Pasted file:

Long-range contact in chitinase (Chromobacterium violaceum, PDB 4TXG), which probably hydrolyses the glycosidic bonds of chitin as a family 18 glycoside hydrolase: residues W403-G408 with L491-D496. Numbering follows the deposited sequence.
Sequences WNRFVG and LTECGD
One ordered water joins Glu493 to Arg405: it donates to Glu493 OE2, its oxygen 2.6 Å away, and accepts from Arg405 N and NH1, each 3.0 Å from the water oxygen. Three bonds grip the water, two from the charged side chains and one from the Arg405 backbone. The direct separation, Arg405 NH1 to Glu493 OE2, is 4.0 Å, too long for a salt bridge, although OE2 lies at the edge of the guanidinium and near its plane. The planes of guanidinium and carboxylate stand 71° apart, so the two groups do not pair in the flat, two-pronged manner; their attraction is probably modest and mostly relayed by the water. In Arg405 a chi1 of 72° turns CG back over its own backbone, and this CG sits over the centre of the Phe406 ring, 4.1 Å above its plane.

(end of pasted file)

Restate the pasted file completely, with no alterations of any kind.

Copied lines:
Long-range contact in chitinase (Chromobacterium violaceum, PDB 4TXG), which probably hydrolyses the glycosidic bonds of chitin as a family 18 glycoside hydrolase: residues W403-G408 with L491-D496. Numbering follows the deposited sequence.
Sequences WNRFVG and LTECGD
One ordered water joins Glu493 to Arg405: it donates to Glu493 OE2, its oxygen 2.6 Å away, and accepts from Arg405 N and NH1, each 3.0 Å from the water oxygen. Three bonds grip the water, two from the charged side chains and one from the Arg405 backbone. The direct separation, Arg405 NH1 to Glu493 OE2, is 4.0 Å, too long for a salt bridge, although OE2 lies at the edge of the guanidinium and near its plane. The planes of guanidinium and carboxylate stand 71° apart, so the two groups do not pair in the flat, two-pronged manner; their attraction is probably modest and mostly relayed by the water. In Arg405 a chi1 of 72° turns CG back over its own backbone, and this CG sits over the centre of the Phe406 ring, 4.1 Å above its plane.